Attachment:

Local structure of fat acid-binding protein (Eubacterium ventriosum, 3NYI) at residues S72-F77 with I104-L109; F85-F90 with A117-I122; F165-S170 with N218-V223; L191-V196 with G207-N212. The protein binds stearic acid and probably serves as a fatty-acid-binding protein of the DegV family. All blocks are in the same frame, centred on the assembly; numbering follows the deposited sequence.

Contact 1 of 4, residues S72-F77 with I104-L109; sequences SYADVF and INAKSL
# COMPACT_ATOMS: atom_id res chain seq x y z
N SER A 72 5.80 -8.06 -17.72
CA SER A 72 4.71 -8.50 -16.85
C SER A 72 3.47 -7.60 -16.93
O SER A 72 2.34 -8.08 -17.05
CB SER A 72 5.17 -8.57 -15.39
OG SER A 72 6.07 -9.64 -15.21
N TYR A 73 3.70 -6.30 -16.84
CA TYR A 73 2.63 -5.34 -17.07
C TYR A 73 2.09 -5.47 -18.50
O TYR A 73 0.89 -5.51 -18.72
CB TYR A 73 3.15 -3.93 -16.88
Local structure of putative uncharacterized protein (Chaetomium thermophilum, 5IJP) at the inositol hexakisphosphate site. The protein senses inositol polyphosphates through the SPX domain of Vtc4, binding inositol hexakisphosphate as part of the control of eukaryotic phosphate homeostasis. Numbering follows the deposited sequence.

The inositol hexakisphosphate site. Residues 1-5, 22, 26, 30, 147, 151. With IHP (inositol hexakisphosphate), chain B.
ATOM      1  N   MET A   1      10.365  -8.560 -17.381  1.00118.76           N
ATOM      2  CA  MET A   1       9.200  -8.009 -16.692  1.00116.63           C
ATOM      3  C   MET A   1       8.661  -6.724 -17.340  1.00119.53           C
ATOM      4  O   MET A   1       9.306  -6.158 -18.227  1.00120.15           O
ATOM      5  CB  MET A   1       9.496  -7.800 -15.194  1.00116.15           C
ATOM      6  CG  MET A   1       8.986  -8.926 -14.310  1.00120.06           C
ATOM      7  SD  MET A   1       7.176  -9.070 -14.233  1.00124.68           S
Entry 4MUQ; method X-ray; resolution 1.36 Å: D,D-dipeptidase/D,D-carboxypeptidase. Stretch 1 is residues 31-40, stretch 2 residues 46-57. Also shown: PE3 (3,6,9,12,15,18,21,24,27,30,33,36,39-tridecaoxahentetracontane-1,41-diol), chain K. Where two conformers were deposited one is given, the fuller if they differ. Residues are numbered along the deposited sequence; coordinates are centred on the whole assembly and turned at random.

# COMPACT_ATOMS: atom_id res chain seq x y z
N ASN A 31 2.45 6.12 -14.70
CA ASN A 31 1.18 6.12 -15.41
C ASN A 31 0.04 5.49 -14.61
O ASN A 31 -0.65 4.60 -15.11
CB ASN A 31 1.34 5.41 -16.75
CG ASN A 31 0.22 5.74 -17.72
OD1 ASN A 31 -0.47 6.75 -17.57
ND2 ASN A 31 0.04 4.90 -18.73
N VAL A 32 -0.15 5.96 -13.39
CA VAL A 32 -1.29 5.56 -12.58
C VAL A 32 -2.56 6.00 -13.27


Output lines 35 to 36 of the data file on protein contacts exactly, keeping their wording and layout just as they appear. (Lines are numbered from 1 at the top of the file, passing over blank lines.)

CA VAL A 32 -1.29 5.56 -12.58
C VAL A 32 -2.56 6.00 -13.27